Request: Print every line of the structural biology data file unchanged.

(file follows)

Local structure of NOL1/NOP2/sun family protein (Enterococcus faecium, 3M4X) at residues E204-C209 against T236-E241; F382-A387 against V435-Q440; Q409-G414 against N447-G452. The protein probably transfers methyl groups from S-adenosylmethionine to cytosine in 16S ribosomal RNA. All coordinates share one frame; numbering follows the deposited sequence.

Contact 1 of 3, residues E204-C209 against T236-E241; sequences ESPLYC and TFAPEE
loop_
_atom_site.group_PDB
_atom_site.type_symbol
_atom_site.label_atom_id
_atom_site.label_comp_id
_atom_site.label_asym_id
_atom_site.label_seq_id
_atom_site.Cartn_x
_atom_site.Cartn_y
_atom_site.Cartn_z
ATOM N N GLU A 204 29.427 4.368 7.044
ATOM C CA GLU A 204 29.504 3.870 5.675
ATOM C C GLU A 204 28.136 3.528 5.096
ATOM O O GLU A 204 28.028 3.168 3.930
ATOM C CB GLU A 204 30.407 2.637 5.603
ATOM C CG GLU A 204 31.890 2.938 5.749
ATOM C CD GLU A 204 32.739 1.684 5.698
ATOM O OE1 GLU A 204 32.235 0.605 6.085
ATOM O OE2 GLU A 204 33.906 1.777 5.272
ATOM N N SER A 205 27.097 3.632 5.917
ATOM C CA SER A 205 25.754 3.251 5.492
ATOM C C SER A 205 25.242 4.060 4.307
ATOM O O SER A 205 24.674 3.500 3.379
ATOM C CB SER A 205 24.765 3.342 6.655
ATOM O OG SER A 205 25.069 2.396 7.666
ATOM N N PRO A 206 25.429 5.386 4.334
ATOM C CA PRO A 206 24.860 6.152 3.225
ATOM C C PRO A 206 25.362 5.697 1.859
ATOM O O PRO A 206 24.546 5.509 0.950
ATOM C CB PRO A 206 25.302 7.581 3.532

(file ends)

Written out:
Local structure of NOL1/NOP2/sun family protein (Enterococcus faecium, 3M4X) at residues E204-C209 against T236-E241; F382-A387 against V435-Q440; Q409-G414 against N447-G452. The protein probably transfers methyl groups from S-adenosylmethionine to cytosine in 16S ribosomal RNA. All coordinates share one frame; numbering follows the deposited sequence.

Contact 1 of 3, residues E204-C209 against T236-E241; sequences ESPLYC and TFAPEE
loop_
_atom_site.group_PDB
_atom_site.type_symbol
_atom_site.label_atom_id
_atom_site.label_comp_id
_atom_site.label_asym_id
_atom_site.label_seq_id
_atom_site.Cartn_x
_atom_site.Cartn_y
_atom_site.Cartn_z
ATOM N N GLU A 204 29.427 4.368 7.044
ATOM C CA GLU A 204 29.504 3.870 5.675
ATOM C C GLU A 204 28.136 3.528 5.096
ATOM O O GLU A 204 28.028 3.168 3.930
ATOM C CB GLU A 204 30.407 2.637 5.603
ATOM C CG GLU A 204 31.890 2.938 5.749
ATOM C CD GLU A 204 32.739 1.684 5.698
ATOM O OE1 GLU A 204 32.235 0.605 6.085
ATOM O OE2 GLU A 204 33.906 1.777 5.272
ATOM N N SER A 205 27.097 3.632 5.917
ATOM C CA SER A 205 25.754 3.251 5.492
ATOM C C SER A 205 25.242 4.060 4.307
ATOM O O SER A 205 24.674 3.500 3.379
ATOM C CB SER A 205 24.765 3.342 6.655
ATOM O OG SER A 205 25.069 2.396 7.666
ATOM N N PRO A 206 25.429 5.386 4.334
ATOM C CA PRO A 206 24.860 6.152 3.225
ATOM C C PRO A 206 25.362 5.697 1.859
ATOM O O PRO A 206 24.546 5.509 0.950
ATOM C CB PRO A 206 25.302 7.581 3.532